One downside to the qualification process is that if several other homes are impacted by the same unique feature, like a pond, the chances of being approved decrease.
But hey, if you think your property has an obstructive feature, by all means, apply for a setback variance–the squeaky wheel gets the grease, right?
9. What Happens if The Requirements Are Not Met?
Not abiding by setback requirements is a big no-no.
But what would happen?
Well, say you built a detached garage in a setback space.
If the local government, or HOA, caught wind of it, you would be forced to reconfigure it, move it, or eliminate it.
Depending on what you built, addressing the issue can be very expensive.
Oh, and not to mention, local governments can charge homeowners thousands of dollars in addition to demanding that the structure be altered or removed.
The risk is certainly not worth the reward.
You would be amazed by how quickly improper structures get reported by other neighbors.
If you’re frustrated by local regulations, just remember that when you decide to move into a community, you’re committing yourself to its rules.
So, do your bank account a favor, and play along!
10. Do Setbacks Affect Property Value?
When we’re looking at the question of what are setbacks, we have to talk about property value.
Setbacks are known for affecting the price of a home, and rightfully so.
The more severe the setbacks, the more likely they are to negatively impact the value.
Minor setback restrictions can be very attractive to buyers who are interested in modifying the property or to buyers who simply don’t want to be limited by the local government.
Because setbacks impact property value, it’s extremely important to consider them when purchasing a house.
Ask your real estate agent how the setbacks of the house you’re looking to buy compares with homes nearby–more severe setbacks could be helpful during negotiations.
For the most part, setbacks are not going to be a dealbreaker when purchasing a property, but they, without a doubt, need to be considered.
The last thing you want to do is purchase a house and make plans to extend it only to find out the setback restrictions are stricter than you were led to believe.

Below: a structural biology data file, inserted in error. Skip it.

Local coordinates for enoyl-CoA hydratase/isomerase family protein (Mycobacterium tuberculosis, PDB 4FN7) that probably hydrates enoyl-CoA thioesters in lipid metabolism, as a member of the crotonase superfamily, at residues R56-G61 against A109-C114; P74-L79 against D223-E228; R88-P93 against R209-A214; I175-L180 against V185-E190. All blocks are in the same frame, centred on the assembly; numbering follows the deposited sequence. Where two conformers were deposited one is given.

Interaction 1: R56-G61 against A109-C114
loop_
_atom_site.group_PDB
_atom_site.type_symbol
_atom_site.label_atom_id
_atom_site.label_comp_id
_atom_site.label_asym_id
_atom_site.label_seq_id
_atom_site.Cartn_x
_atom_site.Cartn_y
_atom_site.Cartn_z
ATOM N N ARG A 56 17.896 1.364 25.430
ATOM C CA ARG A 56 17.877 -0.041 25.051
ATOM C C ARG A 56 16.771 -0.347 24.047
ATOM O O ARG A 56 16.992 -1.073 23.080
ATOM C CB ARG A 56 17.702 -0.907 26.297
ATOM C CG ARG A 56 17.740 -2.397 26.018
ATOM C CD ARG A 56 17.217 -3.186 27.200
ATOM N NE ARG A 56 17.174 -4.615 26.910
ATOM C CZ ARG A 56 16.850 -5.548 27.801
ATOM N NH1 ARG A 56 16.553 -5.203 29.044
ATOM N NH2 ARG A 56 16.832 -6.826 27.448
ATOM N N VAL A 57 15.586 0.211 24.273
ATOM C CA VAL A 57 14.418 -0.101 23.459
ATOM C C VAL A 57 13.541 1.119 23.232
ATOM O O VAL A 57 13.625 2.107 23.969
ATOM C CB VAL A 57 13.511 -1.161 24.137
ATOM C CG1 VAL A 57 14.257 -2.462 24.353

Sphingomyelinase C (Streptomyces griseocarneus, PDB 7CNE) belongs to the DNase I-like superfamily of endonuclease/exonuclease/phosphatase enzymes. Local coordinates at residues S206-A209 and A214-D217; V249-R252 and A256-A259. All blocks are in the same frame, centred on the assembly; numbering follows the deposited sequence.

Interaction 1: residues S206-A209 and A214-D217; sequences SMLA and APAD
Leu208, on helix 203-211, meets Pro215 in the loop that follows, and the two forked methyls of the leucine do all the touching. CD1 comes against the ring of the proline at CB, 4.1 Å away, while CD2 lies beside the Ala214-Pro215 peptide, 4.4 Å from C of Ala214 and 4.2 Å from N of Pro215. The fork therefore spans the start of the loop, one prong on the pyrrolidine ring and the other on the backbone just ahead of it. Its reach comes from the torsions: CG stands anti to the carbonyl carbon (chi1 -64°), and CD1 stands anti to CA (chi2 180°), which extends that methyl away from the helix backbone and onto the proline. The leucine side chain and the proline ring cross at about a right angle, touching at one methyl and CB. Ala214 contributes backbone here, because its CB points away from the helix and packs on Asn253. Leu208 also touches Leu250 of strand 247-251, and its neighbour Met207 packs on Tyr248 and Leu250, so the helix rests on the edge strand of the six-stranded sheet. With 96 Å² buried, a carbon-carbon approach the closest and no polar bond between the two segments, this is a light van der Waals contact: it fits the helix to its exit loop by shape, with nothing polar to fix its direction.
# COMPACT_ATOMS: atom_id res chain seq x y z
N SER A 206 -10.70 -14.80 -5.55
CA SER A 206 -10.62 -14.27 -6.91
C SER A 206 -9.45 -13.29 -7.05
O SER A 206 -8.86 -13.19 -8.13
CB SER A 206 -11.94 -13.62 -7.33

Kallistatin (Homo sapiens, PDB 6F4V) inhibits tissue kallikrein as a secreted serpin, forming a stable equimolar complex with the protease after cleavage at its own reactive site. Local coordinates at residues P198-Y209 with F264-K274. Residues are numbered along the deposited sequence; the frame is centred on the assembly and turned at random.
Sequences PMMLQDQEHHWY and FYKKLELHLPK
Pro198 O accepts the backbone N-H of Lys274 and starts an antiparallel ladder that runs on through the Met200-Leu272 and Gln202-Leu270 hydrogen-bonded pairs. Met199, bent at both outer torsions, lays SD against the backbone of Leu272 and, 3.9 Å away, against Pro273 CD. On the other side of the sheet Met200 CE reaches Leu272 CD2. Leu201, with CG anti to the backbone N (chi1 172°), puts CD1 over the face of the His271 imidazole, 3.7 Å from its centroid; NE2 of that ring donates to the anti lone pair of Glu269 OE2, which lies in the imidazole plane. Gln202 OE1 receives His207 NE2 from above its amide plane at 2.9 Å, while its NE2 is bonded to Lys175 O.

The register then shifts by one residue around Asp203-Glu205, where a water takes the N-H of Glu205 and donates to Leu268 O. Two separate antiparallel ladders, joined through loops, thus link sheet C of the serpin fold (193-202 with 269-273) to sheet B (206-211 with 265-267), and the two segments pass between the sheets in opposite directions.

11. How Have Setbacks Changed Over the Years?
Setbacks have changed over the years, but what has been the cause?
Well, initially, automobiles were a big reason that property lots grew larger.
As suburban housing became the norm, so did spacious yards.
Zoning laws eventually came into play, requiring a certain amount of space between each home–there are several reasons for these zoning laws, from fire safety to appearance to keeping neighborhoods exclusive to certain socioeconomic classes.
Some local governments have chosen to reduce their setback regulations, allowing homeowners to build closer to the street, while others are steadfast with the regulations already in place.
Will setbacks change much in the future?
Most likely not.
In order for there to be drastic changes in current setback regulations, there would need to be drastic changes in the way communities and neighborhoods are designed.
So, now that we answered the question of what are setbacks, how do you feel about them?
At first glance, it looks like local governments are overstepping and telling homeowners what they can and can’t do to their properties.
Although there may be some truth to that sentiment, setbacks also do a lot of good.
They are a big reason why communities look as well organized as they do.
Without them, traffic signs would be blocked (increasing the chances of accidents), privacy would be minimized, and the local environment would be threatened.
Unless you live out in the boonies, you’ll likely have to deal with building restrictions.
So, all you can do is make the best of it and roll with the punches.
And remember, breaking the rules comes with a hefty fee!
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Disclaimer: we are not lawyers, accountants or financial advisors and the information in this article is for informational purposes only. This article is based on our own research and experience and we do our best to keep it accurate and up-to-date, but it may contain errors. Please be sure to consult a legal or financial professional before making any investment decisions.